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A holistic approach to the fascinating, multifaceted world of dreams.
Essays discuss the interpretation of dreams, shared dreaming, lucid dreaming, psychic dreaming, brain research, and gender differences in dreams
A detailed guide to mastering lucid dreaming for physical and emotional healing, enhanced creativity, and spiritual awakening • Offers methods to improve lucid dreaming abilities and techniques for developing superpowers in the dream realm • Explains how to enhance dreaming with supplements, herbs, and psychedelics • Explores the ability of lucid dreamers to communicate with the waking realm and the potential for shared lucid dreaming and access to our unconscious minds In a lucid dream, you “awaken” within your dream and realize you are dreaming. With this extraordinary sense of awakening comes a clear perception of the continuity of self between waking and sleeping and the ability to significantly influence what happens within the dream, giving you the opportunity to genuinely experience anything without physical or social consequences. In this way, lucid dreaming offers therapeutic opportunities for fantasy fulfillment, fear confrontation, and releasing the trauma of past experiences. With development and practice, lucid dreaming can provide a powerful path to greater awareness, heightened creativity, spiritual awakening, and communication with the vast interconnected web of cosmic consciousness. In this detailed guide to mastering the practice of lucid dreaming, David Jay Brown draws from his more than 20 years’ experience using these techniques and his interactions with dozens of experts on consciousness, physics, dreaming, and entheogens, such as Stanley Krippner, Rupert Sheldrake, Stephen LaBerge, Robert Waggoner, Dean Radin, Terence McKenna, and many others. He explores the intimate relationship between lucid dreaming, shamanic journeying, visionary plants, and psychedelic drugs and how they are used for healing and spiritual development. Offering methods for improving both lucid dreaming and shamanic journeying abilities, he explains how to enhance dreaming with oneirogens, supplements, herbs, and psychedelics and offers techniques for developing superpowers in the dream realm. Summarizing the scientific research on lucid dreaming, Brown explores the ability of lucid dreamers to communicate with people in the waking realm and the potential for dream telepathy, shared lucid dreaming, and access to the vast unconscious regions of our minds, opening up a path that takes us beyond dreaming and waking to dreaming wide awake.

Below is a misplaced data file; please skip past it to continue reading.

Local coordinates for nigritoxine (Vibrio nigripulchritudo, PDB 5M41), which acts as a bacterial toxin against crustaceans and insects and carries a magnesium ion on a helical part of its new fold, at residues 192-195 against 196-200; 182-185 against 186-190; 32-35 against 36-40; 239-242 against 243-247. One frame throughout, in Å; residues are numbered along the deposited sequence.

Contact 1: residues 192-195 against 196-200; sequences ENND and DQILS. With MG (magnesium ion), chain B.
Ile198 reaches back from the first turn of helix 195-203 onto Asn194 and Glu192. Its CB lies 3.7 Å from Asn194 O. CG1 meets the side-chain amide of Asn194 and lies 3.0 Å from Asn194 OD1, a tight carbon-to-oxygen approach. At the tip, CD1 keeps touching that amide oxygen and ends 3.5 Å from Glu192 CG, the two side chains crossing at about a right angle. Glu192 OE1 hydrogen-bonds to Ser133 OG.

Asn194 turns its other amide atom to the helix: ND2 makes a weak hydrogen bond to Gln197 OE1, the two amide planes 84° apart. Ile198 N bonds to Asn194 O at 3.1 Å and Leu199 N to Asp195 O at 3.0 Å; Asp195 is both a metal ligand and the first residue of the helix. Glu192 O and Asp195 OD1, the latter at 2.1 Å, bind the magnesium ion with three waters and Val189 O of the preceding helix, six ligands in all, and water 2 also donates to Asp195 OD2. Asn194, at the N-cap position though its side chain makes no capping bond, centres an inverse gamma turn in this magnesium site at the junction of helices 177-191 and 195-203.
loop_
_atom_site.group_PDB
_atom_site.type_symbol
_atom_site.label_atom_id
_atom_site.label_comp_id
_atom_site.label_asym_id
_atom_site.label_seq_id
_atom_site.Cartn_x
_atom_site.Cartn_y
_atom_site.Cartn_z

A conscious mind in a sleeping brain: the title of this book provides a vivid image of the phenomenon of lucid dreaming, in which dreamers are consciously aware that they are dreaming while they seem to be soundly asleep. Lucid dreamers could be said to be awake to their inner worlds while they are asleep to the external world. Of the many questions that this singular phenomenon may raise, two are foremost: What is consciousness? And what is sleep? Although we cannot pro vide complete answers to either question here, we can at least explain the sense in which we are using the two terms. We say lucid dreamers are conscious because their subjective reports and behavior indicate that they are explicitly aware of the fact that they are asleep and dreaming; in other words, they are reflectively conscious of themselves. We say lucid dreamers are asleep primarily because they are not in sensory contact with the external world, and also because research shows physiological signs of what is conventionally considered REM sleep. The evidence presented in this book-preliminary as it is-still ought to make it clear that lucid dreaming is an experiential and physiological reality. Whether we should consider it a paradoxical form of sleep or a paradoxical form of waking or something else entirely, it seems too early to tell.
Psychologists and philosophers have long grappled with the mysteries of dreaming, and now-thanks largely to recent innovations in brain imaging -neuroscientists are starting to join the conversation. In this groundbreaking book, award-winning journalist Andrea Rock traces the brief but fascinating history of this emerging field. She then takes us into modern sleep labs across the country, asking the questions that intrigue us all: Why do we remember only a fraction of our dreams? Why are dreams usually accompanied by intense emotions? Can dreams truly spark creative thought or help solve problems? Are the universal dream interpretations of Freud and Jung valid? Accessible and engaging, The Mind at Night shines a bright light on our nocturnal journeys and tells us what the sleeping mind reveals about our waking hours.
Offers scientific and philosophical support to the Freudian claim that dreams are meaningful and that their meanings can be discovered through dream interpretation.

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